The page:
However, several issues should be considered. First, because 5-HT cannot cross the blood-brain barrier, the peripheral and central 5-HT systems are functionally separated, and the correlation between peripheral and central 5-HT levels is controversial13,14,34. Further studies are needed to determine the detailed mechanisms by which peripheral 5-HT levels affect the antidepressant response in patients with depressive disorders. Second, we measured 5-HT levels in serum rather than in plasma or platelets. Peripheral 5-HT is mainly synthesized by enterochromaffin cells in the gut35. Once released from the gut, most 5-HT is taken up into platelets (> 95%), and the remaining free 5-HT level in the circulation is very low36–38. Therefore, plasma 5-HT levels reflect the bioactive free 5-HT, platelet 5-HT levels reflect the major 5-HT pool in the periphery, and serum 5-HT levels reflect both the bioactive 5-HT and 5-HT pools38,39. In the present study, we showed that the serum 5-HT level can be used as a biomarker of the antidepressant response. Based on these results, we hypothesize that both the bioactive 5-HT and 5-HT pools in the periphery may be predictive of antidepressant treatment outcomes in patients ≥ 60 years of age. To verify this hypothesis, the interaction effect of plasma and/or platelet 5-HT levels and age ≥ 60 years on 12-week remission should be investigated in patients with depressive disorders.
The strength of this study was the large sample size, and participants were evaluated using a structured research protocol and standardized scales. As stated above, this is the first study in which the interaction effect of peripheral 5-HT level and age on antidepressant treatment outcome was reported. Furthermore, because this was a naturalistic prospective study, which reflects actual clinical practice situations, results obtained in this study can serve as a basis for developing biomarkers of antidepressant treatment response in real-world clinical practice.
The present study had several limitations. First, the association between treatment-related changes in serum 5-HT levels and treatment outcomes could not be assessed because longitudinal data on serum 5-HT levels were lacking. Second, because the study was naturalistic in design, treatment was based on patient preferences under the guidance of a physician rather than determined based on a preset protocol; therefore, inter-physician variability might have affected the outcomes. However, because physicians guided treatment decisions without knowing the baseline 5-HT levels, inter-physician variability likely did not affect the outcomes. Third, because various antidepressants were initially used and different treatment strategies (S, A, C, and mixtures of these approaches) were implemented from 3 weeks after the start of antidepressant monotherapy, too many variables existed for evaluating the interaction effect of 5-HT level and age on the antidepressant response based on the type of antidepressant.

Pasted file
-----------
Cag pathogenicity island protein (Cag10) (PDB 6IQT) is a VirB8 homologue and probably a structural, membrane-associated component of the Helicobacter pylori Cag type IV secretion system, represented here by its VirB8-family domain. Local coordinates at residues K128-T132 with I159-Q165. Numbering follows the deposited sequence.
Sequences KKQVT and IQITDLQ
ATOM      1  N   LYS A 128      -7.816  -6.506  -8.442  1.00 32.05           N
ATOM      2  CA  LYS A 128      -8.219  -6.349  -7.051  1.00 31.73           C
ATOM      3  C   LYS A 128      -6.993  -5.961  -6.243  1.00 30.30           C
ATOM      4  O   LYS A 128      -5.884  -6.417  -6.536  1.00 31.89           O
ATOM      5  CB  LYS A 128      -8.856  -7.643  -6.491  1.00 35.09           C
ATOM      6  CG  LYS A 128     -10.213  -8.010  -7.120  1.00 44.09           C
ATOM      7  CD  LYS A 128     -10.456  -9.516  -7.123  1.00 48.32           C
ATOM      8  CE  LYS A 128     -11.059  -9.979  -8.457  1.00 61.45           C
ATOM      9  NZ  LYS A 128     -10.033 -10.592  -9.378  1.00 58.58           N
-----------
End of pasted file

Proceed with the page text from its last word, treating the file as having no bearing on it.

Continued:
Despite the recognized antidepressant role of 5-HT/HTR signaling pathways in the CNS, the association between baseline peripheral 5-HT level and the antidepressant treatment response in clinical studies remains debatable. In the present study, the predictive value of the interaction between a higher 5-HT level and age ≥ 60 years for 12-week remission in patients with depressive disorders who received stepwise antidepressant therapy was investigated. Based on the results, we suggest that the combination of baseline serum 5-HT level and age can be a useful predictor of 12-week antidepressant treatment outcomes. Because this was a non-randomized trial, the interaction effect of serum 5-HT level and age as a predictor of treatment outcome in patients receiving antidepressants should be evaluated in future randomized trials.